Gloomy River – an allegorical masterpiece of Soviet cinema

I recently watched an old Russian four-part film based on a 1933 V. Shishkov novel set just before the 1917 revolution: Ugryum Reka, or “Gloomy River”. I was dismayed to find that no English subtitles exist for it, for I would so strongly recommend it to any of my friends interested in politics and the human condition… therefore I decided to synopsise it in (very) brief. My Russian is far from perfect, so some of the details might be inaccurate and the quotes are heavily paraphrased, but the meaning shone through to me almost like an epiphany, despite linguistic obstacles (my god, was it chock full of beautiful literary Russian). Here it is anyway. There is a whole religious theme running through the piece as well which I did not mention for lack of thorough comprehension.

A film about the inherent corruptibility of man.

The film starts with an old bandit on his deathbed, warning his son not to follow in his footsteps. First thing the son does is dig up his father’s ill-gotten goods.

Years later, he has built up a successful enterprise and sends his own young son on a long adventure up the Ugryum river to help expand trade. The father sends a Circassian guard with him: a brutal, slavish man with a wild accent. The man who rows their boat (carved out of a single tree trunk) tells them the story of a ghostly shamanic woman who lives in the woods by the river and appears at critical moments in people’s lives.

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The Unholy Gods of Convenience

Free markets may have been paved with good intentions, but they failed to take into account man’s vulnerability to the dangerous drugs called Comfort and Convenience. Of course we honed in more and more on tools that made everyday life effortless, and our devotion to the democratic concepts of capitalism only cemented our delusion.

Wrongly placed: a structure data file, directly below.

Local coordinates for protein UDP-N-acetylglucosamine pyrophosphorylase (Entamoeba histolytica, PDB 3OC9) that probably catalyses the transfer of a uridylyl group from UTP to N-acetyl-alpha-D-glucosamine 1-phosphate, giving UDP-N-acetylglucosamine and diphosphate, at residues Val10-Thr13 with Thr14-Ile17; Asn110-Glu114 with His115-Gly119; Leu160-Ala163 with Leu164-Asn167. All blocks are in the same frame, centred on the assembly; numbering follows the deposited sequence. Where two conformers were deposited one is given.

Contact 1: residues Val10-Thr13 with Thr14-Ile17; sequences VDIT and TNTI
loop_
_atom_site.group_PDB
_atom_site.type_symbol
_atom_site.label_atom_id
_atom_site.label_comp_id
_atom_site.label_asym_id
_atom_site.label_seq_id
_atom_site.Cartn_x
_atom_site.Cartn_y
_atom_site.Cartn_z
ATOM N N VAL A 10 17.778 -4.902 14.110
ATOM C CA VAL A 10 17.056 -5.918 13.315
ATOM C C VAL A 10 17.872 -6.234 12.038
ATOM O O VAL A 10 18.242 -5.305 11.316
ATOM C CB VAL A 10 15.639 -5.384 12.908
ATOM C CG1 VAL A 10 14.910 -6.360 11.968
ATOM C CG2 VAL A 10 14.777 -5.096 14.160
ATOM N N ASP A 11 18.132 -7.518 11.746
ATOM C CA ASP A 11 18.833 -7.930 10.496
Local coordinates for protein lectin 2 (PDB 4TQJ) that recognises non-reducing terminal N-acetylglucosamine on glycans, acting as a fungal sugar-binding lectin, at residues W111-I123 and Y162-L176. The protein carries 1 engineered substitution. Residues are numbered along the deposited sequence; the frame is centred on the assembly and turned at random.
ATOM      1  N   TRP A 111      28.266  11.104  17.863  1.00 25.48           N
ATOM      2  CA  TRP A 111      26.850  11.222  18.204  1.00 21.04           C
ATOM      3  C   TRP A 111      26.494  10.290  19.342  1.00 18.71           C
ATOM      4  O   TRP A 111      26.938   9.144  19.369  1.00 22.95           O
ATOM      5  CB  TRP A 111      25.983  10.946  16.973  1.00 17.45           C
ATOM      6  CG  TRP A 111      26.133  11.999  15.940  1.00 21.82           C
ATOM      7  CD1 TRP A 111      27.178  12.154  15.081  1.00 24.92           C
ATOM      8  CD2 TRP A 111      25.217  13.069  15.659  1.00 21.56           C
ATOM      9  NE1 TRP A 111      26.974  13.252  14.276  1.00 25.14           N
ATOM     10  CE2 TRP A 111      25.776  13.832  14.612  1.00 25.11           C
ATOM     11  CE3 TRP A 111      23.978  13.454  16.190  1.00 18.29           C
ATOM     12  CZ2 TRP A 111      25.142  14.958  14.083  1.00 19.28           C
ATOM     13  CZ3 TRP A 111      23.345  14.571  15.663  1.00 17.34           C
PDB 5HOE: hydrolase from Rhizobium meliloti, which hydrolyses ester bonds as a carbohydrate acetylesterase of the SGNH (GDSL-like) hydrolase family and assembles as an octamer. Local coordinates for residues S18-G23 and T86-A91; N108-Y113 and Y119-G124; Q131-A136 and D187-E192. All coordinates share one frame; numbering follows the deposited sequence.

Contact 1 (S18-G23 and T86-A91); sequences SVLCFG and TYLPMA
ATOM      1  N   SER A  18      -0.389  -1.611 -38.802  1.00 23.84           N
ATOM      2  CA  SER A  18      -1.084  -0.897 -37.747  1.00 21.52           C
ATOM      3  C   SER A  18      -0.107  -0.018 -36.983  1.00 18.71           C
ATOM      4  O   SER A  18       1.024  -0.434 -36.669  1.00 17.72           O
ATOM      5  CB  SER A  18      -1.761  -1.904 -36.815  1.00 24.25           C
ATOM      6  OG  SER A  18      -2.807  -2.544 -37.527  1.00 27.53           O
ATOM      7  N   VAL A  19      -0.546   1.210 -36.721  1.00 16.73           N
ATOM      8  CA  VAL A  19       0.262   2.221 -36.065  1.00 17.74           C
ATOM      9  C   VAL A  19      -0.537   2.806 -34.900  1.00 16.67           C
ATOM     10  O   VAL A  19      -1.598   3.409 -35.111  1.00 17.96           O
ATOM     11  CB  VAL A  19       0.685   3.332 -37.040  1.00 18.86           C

We pretend like dehumanisation is a terrible crime, and yet our tech-obsessed society persists in its mindless pursuit of ever more advanced technologies that spare us the “burden” of interacting with each other.

I grew up an introvert, almost any interaction requiring at least an initial effort on my part. Even calling an old friend can be an ordeal. My neurosis is such that if the conversation turned out merely neutral, it felt like a failure. Am I boring? Can I not entertain my friend like I used to? Have we lost our touch? Why can’t I just relax? Maybe if I could relax, that conversation would have been of some value to us. As it stands, it was dull, surface talk that neither of us could bring to an end as we helplessly tried to make it into something at least mildly memorable. Maybe she will never talk to me again.

That would probably be a relief, actually, a tiny voice tells me cruelly.

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My very personal lament against the forced vaccination programme

I am fully aware that this will read like a crybaby manifesto to many, but I don’t think I am alone in saying: if I take your shot now it will only be because you have broken my spirit. In the current and upcoming dire economic circumstances, that was pretty much all I had!

All right, moral citizens of the modern world, you win. I am no longer so conceited as to consider myself a “free thinker”, for all my contrarian views and nagging doubts about everything that’s been pushed down our sore throats over the past twelve months. Maybe this whole crisis was purpose-made to uncover the real filth in society: us childish, oppositional assholes (actual quote from an acquaintance’s social media post) that need to be taught a lesson and given a good extra-hard jab in the arm. Sorry, I didn’t mean that as a conspiracy theory or anything. Just a figure of speech.

Look, what I mean to say is, I’m one of those assholes. I am hesitant about getting the vaccine, at least for the time being. My reasoning goes along the same lines as ignoring the annual flu jab – I simply don’t think I need it. As for the effect on those around me: despite ongoing uncertainty as to the amount of inoculations required to bring overall deaths back down to pre-pandemic levels, it is clear enough that that number is less than a hundred per cent. Since so many are willing to take it, what difference does it make to you if I choose to wait a little? You never gave me such a hard time for not taking the flu shot every year. This may sound crazy, but I don’t think it takes a medical degree to look after yourself: what feels necessary, and what doesn’t. Every body is different.

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